6. Nick Bilton and Jenna Worthan (January 18, 2011). 'Two Are Charged With Fraud in iPad Security Breach'. New York Times. Retrieved 19 February 2012.CS1 maint: discouraged parameter (link)
  7., Andrew (17 Mar 2009). The Wikipedia Revolution: How a Bunch of Nobodies Created the World's Greatest Encyclopedia. Cambridge, UK: Hyperion. pp. 170–171. ISBN1400110769. What were some ways to troll and cause trouble? Create an article about something extremely controversial and offensive, but otherwise adhere to every rule of Wikipedia and use the system against itself. This was the case with creating an article that had an intentionally offensive name, the Gay Niggers Association of America. GNAA was a name that caused immediate alarm in anyone with a semblance of good taste. It was a phenomenon for many years in the online tech communities, as legions of trolls attempted to have an article in Wikipedia about the mischievous group. It's not clear a defined group ever existed as GNAA. Supposed GNAA 'members' were simply troublemakers online who unified under a common moniker in an effort to disrupt Wikipedia for amusement. access-date= requires url= (help)CS1 maint: discouraged parameter (link)
  8. 8.08.1KIRKPATRICK, STEWART (2005-11-22). 'Lazy Guide to Net Culture: Dark side of the rainbow'. news.scotsman.com. The Scotsman. Retrieved 2011-03-20. Such people include trolling organisations. These are individuals who delight in flooding web bulletin boards with crass and offensive comments (aka 'crapflooding'). One such group goes under the spectacularly offensive name of the 'Gay Nigger Association' – revealing themselves to be insecure white kids who have worries about their own orientation.CS1 maint: discouraged parameter (link)
  9., Jodi (2010). 'Blog Theory: Feedback and Capture in the Circuits of Drive.'. Cambridge, UK: Polity Press. Retrieved on 2010-08-27.
  10. Attwood, Feona. Porn.com: making sense of online pornography. Peter Lang. ISBN1433102072. Retrieved 2011-03-20.CS1 maint: discouraged parameter (link)
  11. Constantin, Lucian (2010-01-30). 'Firefox Bug Used to Harass Entire IRC Network'. Softpedia. Retrieved 2011-03-17. A group of self-declared Internet trolls, called the GNAA, has used an old but obscure attack method to wreak havoc on the Freenode IRC network. Users were forced to execute IRC commands after visiting maliciously crafted Web pages.CS1 maint: discouraged parameter (link)
  12. van der Meijs, Sander (2010-02-01). 'Bug in Firefox gebruikt tegen IRC netwerk'. Webwereld (in Dutch). IDG Netherlands. Retrieved 2011-03-17. Een groep die zichzelf de GNAA noemt heeft voor grote problemen gezorgd bij een IRC netwerk. Ze gebruikten een bug in Firefox om het netwerk te spammen. Translation: A group that calls itself the GNAA has caused major problems in an IRC network. They used a bug in Firefox for the network to spam.CS1 maint: discouraged parameter (link)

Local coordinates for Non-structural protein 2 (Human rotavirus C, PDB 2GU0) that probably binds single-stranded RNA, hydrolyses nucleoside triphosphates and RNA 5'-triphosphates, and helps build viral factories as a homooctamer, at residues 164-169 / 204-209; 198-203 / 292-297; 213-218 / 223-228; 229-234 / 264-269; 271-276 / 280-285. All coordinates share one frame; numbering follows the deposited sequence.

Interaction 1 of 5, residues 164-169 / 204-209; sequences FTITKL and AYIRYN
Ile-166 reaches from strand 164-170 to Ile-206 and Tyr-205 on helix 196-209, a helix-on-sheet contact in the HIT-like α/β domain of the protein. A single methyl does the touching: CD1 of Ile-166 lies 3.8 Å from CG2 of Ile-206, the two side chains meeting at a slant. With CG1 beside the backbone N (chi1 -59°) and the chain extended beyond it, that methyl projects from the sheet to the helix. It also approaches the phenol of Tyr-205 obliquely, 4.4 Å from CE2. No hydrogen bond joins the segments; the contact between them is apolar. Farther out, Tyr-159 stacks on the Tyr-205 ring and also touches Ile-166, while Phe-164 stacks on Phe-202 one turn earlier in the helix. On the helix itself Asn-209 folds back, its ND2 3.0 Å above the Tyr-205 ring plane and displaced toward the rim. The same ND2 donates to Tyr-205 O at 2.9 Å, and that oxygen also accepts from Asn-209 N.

13. Firefox-based attack wreaks havoc on IRC usersThe Register. Accessed 2010-08-27
  14. Very Ugly Bug at BarackObama.com. TechCrunch. Accessed 2010-08-27.
  15. Poole, Christopher. 'DING DONG, 4CHAN IS DEAD'. 4chan. Retrieved 10 June 2011.CS1 maint: discouraged parameter (link)
  16. Mac OS X 10.4 (Tiger) Screenshots?. MacRumors. Accessed 2010-08-27.
  17. GNAA (June 26, 2004). 'GNAA Leaks Info about Apple's Next Major OS'. Press release. http://www.gnaa.eu/wiki/pr/2004-06-26-gnaa-tiger. Retrieved 2010-09-06.
  18. Report: Apple Mac OS X 10.4.1 for Intel hits piracy sites. Accessed 2010-09-06.
  19. OS X for x86 already in the wild?. Accessed 2010-09-06.
  20. Mac Hacks Allow OS X on PCs. Wired. Accessed 2010-09-08.
  21. 'Attack of the Show!'. Attack of the Show!. G4. G4. June 2005.
  22. MacInDell Part Quatre – The Ruby Goldmine. Gizmodo. Accessed 2010-08-27.
  23. Jumping on the bandwagon: OS X on x86! OMG!. TUAW. Accessed 2010-09-07.
  24. Welaratna, Deepthi (2007-04-06). 'Terror! Conspiracy! Hoax!'. KQED Arts. KQED. Retrieved 2011-03-18. The conspiracy theory – found in crevices on the Internet – claims Jews are behind the 9/11 attacks. Surprise! Farfetched anti-Semitic theories abound online! The actual ugly truth here is that CNN uses the parody conspiracy site jewsdidwtc.com as a LEGITIMATE source for the piece, proof of the legions out there who buy into this theory. A cursory click through the site, aided by a sense of humor, quickly makes it clear that this is a joke site, particularly as it is owned and run by the GNAA (visit at your own peril – contains humor some will find distasteful and NSFW). The blunder made all kinds of news online, on Slashdot, Something Awful and Digg. Mostly saying ha ha, the GNAA trolls CNN. The ultimate troll, LOLZ!! It's true, it's hilarious, but it's also very very sad. Neither Boston nor CNN officials are willing to admit their mistakesCS1 maint: discouraged parameter (link)
  25. 25.025.1'Paula Zahn Now'. Paula Zahn Now. CNN. CNN. February 3, 2007.
  26. Apple's iPad security breach reveals vulnerability of mobile devices. Washington Post. Accessed 2010-09-02.
  27. 27.027.1Kaiser, Leon. Interview with Mick, Jason. Interview: Goatse Security on FBI Charges Following AT&T iPad Breach (Transcript).DailyTech. 2011-01-19. Assessed on 2011-01-21.
  28. 'Falha de segurança que expõe donos do iPad investigada pelo FBI'. tek (in Portuguese). Sapo.pt. 2010-06-11. Retrieved 2011-03-17. A falha foi identificada pelo grupo Goatse Security, que pertence à GNAA (associação norte americana de gays e negros). Translation: The flaw was identified by the group Goatse Security, which belongs to the GNAA (Gay Nigger Association of America).CS1 maint: discouraged parameter (link)
  29. 'United States of America v. Daniel Spitler and Andrew Aurenheimer'.
  30. Hacker in AT&T-iPad security case arrested on drug charges. CNET. Accessed 2010-09-01.

Other websites[changechange source]

  • Goatse SecurityArchived 2010-06-15 at the Wayback Machine

4chan X Firefox New

Retrieved from 'https://simple.wikipedia.org/w/index.php?title=Gay_Nigger_Association_of_America&oldid=7369800'